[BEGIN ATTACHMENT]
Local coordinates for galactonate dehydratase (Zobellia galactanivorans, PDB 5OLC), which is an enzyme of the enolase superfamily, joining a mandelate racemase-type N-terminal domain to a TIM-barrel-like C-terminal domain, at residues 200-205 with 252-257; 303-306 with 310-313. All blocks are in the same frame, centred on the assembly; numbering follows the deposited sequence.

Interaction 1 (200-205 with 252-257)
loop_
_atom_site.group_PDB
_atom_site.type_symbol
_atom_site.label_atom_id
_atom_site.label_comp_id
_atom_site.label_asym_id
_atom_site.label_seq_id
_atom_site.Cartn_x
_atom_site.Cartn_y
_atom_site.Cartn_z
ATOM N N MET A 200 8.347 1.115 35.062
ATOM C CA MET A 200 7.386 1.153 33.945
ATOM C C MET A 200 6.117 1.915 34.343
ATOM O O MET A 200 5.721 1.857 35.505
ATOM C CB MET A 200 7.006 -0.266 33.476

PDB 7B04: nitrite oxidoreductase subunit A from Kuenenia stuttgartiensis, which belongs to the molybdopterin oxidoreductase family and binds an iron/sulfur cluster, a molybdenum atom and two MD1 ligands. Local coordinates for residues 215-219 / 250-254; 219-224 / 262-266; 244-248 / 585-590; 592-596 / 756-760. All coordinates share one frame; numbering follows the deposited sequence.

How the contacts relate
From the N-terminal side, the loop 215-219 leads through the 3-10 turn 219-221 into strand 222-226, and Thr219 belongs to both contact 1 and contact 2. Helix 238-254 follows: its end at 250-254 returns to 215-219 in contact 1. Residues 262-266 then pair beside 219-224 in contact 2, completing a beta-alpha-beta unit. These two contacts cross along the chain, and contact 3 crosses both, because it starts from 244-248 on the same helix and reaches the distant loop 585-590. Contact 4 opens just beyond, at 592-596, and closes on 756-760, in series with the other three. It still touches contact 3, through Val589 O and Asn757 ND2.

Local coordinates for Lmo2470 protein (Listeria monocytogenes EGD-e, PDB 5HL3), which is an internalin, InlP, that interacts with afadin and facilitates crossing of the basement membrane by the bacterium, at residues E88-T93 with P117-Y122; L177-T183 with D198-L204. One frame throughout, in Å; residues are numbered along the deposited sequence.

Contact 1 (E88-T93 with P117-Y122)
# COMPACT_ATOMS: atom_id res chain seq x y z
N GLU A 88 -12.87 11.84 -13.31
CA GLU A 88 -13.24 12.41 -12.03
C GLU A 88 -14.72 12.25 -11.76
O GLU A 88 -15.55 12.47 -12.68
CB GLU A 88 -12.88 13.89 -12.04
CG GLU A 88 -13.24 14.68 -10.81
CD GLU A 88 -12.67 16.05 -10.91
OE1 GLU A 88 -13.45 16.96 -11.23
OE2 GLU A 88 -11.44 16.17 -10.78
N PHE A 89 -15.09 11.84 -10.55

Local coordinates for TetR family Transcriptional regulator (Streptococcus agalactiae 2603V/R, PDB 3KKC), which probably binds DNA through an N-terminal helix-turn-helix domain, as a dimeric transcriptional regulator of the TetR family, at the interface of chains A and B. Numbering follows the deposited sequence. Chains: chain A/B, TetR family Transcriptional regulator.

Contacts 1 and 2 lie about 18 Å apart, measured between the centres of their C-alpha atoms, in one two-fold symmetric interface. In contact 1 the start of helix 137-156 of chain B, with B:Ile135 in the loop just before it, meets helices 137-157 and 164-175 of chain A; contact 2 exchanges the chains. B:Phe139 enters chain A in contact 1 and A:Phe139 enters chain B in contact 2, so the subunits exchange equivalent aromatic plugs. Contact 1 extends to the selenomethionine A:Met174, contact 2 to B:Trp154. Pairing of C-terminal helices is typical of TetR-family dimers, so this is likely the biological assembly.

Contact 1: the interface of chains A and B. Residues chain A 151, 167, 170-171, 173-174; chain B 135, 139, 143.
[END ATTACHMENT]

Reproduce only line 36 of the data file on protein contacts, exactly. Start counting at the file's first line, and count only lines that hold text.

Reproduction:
Contact 1: the interface of chains A and B. Residues chain A 151, 167, 170-171, 173-174; chain B 135, 139, 143.